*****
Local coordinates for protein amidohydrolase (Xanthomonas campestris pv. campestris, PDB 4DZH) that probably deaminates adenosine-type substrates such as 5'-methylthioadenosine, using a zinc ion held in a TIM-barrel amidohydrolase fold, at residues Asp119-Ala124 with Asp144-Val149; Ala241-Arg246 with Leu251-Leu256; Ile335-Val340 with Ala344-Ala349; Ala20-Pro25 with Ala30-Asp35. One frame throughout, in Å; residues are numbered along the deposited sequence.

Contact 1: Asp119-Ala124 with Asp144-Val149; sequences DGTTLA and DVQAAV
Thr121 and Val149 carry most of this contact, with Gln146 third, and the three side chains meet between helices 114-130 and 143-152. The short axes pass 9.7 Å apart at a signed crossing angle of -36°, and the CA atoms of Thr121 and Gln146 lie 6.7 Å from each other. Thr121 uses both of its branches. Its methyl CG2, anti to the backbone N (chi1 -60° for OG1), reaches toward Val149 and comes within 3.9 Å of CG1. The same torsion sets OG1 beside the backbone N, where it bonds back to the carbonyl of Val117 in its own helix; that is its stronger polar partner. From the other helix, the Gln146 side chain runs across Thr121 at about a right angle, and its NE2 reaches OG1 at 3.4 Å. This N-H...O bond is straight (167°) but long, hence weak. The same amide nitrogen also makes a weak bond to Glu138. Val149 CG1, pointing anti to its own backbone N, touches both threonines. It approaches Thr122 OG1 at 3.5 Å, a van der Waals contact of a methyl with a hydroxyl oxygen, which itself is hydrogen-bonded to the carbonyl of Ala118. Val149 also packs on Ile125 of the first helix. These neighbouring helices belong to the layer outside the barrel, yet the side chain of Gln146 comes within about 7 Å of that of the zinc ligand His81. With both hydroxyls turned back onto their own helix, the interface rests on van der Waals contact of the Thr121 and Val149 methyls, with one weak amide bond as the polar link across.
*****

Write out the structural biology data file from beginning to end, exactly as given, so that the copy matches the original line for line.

Local coordinates for protein amidohydrolase (Xanthomonas campestris pv. campestris, PDB 4DZH) that probably deaminates adenosine-type substrates such as 5'-methylthioadenosine, using a zinc ion held in a TIM-barrel amidohydrolase fold, at residues Asp119-Ala124 with Asp144-Val149; Ala241-Arg246 with Leu251-Leu256; Ile335-Val340 with Ala344-Ala349; Ala20-Pro25 with Ala30-Asp35. One frame throughout, in Å; residues are numbered along the deposited sequence.

Contact 1: Asp119-Ala124 with Asp144-Val149; sequences DGTTLA and DVQAAV
Thr121 and Val149 carry most of this contact, with Gln146 third, and the three side chains meet between helices 114-130 and 143-152. The short axes pass 9.7 Å apart at a signed crossing angle of -36°, and the CA atoms of Thr121 and Gln146 lie 6.7 Å from each other. Thr121 uses both of its branches. Its methyl CG2, anti to the backbone N (chi1 -60° for OG1), reaches toward Val149 and comes within 3.9 Å of CG1. The same torsion sets OG1 beside the backbone N, where it bonds back to the carbonyl of Val117 in its own helix; that is its stronger polar partner. From the other helix, the Gln146 side chain runs across Thr121 at about a right angle, and its NE2 reaches OG1 at 3.4 Å. This N-H...O bond is straight (167°) but long, hence weak. The same amide nitrogen also makes a weak bond to Glu138. Val149 CG1, pointing anti to its own backbone N, touches both threonines. It approaches Thr122 OG1 at 3.5 Å, a van der Waals contact of a methyl with a hydroxyl oxygen, which itself is hydrogen-bonded to the carbonyl of Ala118. Val149 also packs on Ile125 of the first helix. These neighbouring helices belong to the layer outside the barrel, yet the side chain of Gln146 comes within about 7 Å of that of the zinc ligand His81. With both hydroxyls turned back onto their own helix, the interface rests on van der Waals contact of the Thr121 and Val149 methyls, with one weak amide bond as the polar link across.